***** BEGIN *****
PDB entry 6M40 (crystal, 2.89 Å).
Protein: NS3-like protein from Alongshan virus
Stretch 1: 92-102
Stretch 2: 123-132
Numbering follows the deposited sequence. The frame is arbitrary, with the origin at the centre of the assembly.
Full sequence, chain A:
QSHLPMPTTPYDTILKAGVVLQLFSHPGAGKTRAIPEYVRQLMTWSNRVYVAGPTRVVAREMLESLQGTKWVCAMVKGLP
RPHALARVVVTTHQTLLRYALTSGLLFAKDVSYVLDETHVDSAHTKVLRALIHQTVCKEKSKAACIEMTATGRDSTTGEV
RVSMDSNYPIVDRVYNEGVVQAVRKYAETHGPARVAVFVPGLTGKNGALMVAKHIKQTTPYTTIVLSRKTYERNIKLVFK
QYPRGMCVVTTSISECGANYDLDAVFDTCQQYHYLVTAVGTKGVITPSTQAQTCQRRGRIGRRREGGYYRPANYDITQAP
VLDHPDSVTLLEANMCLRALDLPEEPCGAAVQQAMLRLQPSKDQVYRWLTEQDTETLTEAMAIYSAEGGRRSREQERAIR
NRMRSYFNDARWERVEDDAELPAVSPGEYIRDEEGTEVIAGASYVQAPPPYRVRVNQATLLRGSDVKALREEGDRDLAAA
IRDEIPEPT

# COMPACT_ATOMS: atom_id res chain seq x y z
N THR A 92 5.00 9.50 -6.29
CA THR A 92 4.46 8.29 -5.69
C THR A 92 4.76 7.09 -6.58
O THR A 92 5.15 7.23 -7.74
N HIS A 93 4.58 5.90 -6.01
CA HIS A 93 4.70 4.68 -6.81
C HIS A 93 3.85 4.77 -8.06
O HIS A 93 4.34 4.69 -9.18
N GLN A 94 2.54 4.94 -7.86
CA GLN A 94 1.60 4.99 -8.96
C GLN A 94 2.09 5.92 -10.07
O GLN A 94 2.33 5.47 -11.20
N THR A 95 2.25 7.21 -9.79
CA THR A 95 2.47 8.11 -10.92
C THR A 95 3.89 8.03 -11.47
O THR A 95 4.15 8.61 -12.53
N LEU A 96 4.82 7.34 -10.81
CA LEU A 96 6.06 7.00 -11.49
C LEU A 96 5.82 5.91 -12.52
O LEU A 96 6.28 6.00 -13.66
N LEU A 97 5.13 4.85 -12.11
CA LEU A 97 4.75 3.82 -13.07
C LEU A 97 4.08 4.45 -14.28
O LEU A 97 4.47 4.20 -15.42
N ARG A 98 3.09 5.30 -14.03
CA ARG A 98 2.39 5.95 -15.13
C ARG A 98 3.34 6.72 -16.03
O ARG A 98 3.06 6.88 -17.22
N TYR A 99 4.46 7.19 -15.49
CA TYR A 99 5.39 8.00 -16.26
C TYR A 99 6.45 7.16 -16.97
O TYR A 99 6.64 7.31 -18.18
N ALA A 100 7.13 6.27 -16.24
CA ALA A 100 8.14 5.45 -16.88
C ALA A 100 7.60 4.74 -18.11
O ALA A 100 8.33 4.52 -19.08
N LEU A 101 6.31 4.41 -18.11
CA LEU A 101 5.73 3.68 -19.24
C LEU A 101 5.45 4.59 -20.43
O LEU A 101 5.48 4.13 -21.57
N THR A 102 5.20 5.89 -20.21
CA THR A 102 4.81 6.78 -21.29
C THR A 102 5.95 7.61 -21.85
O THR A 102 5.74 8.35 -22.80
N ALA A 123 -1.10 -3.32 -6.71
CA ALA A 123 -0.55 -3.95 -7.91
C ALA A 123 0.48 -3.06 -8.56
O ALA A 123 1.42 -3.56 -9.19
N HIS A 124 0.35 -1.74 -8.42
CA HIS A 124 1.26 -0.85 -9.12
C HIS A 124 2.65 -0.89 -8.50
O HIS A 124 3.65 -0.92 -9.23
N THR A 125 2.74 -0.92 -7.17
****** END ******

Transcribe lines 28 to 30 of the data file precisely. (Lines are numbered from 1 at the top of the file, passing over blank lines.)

CA THR A 95 2.47 8.11 -10.92
C THR A 95 3.89 8.03 -11.47
O THR A 95 4.15 8.61 -12.53